Before introducing the first speaker, I mentioned that part of the Liberty House ethos is a sense of giving back, that while a homeless veteran might today be in need of assistance, that same veteran, returned to stability, had an obligation to support future vets in need.  So far, so good.  I then mentioned that in my time there, one particular veteran had gone above and beyond in giving back.

I first met Hisham (not his real name, because he wants no credit for his mitvah) when he was locked up awaiting charges related to, as I remember, gun-running and cocaine.  Hisham had grown up in northern Sudan, and had joined the United States Army as a translator, serving in Iraq.  After his honorable discharge, Hisham came to the US, got involved, like many vets, with drugs, alcohol and violence and finally ended up sitting behind bars with me interviewing him for a spot at Liberty House.

Hisham is a mountain of a man with a ready grin.  He came to Liberty House, lived with us for a while, got a job and moved on.  He was not the best resident ever, but he was far from the worst.  He was no better a Muslim than he had to be, just like the other residents were not particularly focused on their Christianity or Judaism.  He was just another good guy who took advantage of the opportunity we offered.  I like him.  We are friends.

As it happened, two or three days before the Veterans Day breakfast, Hisham came to Liberty House and donated $1,000, saying he’d been lucky and wanted to follow the practice of giving back.  He was under no obligation to do anything, and I will say no Christian, Atheist, Jew or Agnostic Liberty House resident had ever done anything so generous before.

Anyway, I told this brief anecdote, then went on to introduce the morning’s speakers.  After the breakfast, though, I was stopped by a red-faced man in a dark suit.  He looked like a man who needed either to get something off his chest or get an EKG.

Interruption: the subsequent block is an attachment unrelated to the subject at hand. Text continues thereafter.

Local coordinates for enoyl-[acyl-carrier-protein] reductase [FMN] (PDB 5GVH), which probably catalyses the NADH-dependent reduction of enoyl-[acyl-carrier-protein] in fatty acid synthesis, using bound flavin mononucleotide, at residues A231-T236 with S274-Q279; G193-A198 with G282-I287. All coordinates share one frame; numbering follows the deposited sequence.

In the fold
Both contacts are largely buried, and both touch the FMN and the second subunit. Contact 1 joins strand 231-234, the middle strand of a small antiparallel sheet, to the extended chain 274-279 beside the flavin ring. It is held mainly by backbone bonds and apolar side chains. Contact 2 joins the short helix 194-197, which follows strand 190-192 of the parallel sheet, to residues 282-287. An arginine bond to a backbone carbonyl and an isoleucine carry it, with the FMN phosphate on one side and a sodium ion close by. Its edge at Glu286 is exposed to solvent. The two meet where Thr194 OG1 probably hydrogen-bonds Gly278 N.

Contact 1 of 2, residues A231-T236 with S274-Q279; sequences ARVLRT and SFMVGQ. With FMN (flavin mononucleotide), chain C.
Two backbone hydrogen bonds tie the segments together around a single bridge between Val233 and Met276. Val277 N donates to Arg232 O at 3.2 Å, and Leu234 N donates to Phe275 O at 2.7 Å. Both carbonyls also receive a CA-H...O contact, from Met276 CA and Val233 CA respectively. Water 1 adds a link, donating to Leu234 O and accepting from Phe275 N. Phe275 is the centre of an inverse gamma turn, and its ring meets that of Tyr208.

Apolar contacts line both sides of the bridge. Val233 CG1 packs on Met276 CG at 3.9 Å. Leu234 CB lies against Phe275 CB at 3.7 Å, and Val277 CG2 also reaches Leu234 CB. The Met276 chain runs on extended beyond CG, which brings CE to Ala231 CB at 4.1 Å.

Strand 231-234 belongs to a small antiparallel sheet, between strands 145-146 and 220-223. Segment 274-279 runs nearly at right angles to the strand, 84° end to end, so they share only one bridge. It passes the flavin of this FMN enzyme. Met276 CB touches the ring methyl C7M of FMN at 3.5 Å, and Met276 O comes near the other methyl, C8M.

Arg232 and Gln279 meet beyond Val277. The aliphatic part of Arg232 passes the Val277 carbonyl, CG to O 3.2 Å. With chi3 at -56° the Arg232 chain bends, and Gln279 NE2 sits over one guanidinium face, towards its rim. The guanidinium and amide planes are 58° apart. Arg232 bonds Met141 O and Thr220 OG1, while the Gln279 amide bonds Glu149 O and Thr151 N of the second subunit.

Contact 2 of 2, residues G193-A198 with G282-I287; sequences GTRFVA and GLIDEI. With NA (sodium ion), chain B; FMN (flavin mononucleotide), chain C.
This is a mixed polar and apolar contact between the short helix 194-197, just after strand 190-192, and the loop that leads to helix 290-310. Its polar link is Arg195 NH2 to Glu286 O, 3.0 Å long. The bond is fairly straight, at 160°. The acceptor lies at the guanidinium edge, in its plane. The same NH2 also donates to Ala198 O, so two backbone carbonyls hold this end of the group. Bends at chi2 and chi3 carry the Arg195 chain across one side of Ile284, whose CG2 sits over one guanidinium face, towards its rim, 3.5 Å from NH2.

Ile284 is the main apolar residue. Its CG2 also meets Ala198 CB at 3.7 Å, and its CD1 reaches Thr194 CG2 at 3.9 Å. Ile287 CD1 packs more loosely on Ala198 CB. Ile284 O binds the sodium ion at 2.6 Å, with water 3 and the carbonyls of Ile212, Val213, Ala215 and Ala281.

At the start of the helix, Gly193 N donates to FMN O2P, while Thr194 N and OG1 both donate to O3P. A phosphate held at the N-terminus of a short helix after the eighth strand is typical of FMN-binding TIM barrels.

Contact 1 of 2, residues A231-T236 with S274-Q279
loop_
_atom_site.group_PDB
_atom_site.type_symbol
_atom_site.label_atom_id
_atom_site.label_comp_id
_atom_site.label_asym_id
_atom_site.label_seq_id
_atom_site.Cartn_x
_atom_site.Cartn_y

“How dare you insult the President like that!” he said.

I had no idea what he was talking about, and said so.

“You had no right,” he responded, “to talk about a Muslim that way.  You know how the President feels about Muslims.”

“I wasn’t talking about a Muslim,” I said, feeling reality drift away.  “I was talking about a formerly homeless American veteran who did the right thing.”

“But he’s a Muslim!” the man said, then stormed off.

On Thursday, November 16, I’ll be given a Community Service Award by the Turkish Cultural Center.  No matter what may be said when they introduce me, I’ll know I’m receiving the award because of Hisham.  Hisham is not just Sudanese, not just a formerly homeless veteran, not just Muslim, not just a recovering junkie and not just a criminal.  Hisham is my friend, a man who does the right thing because it is the right thing.  I’ll accept that award on behalf of all the Hishams out there, whether Buddhist, Animist, Christian, Muslim or any other religion.  They are the kind of men I value and try to be.

(Tickets for the Friendship Dinner are available through the Turkish Cultural Center’s Facebook Page.  If you do go, please sidle up to me and introduce yourself.  Even if it’s only to say, “But he’s a Muslim!”)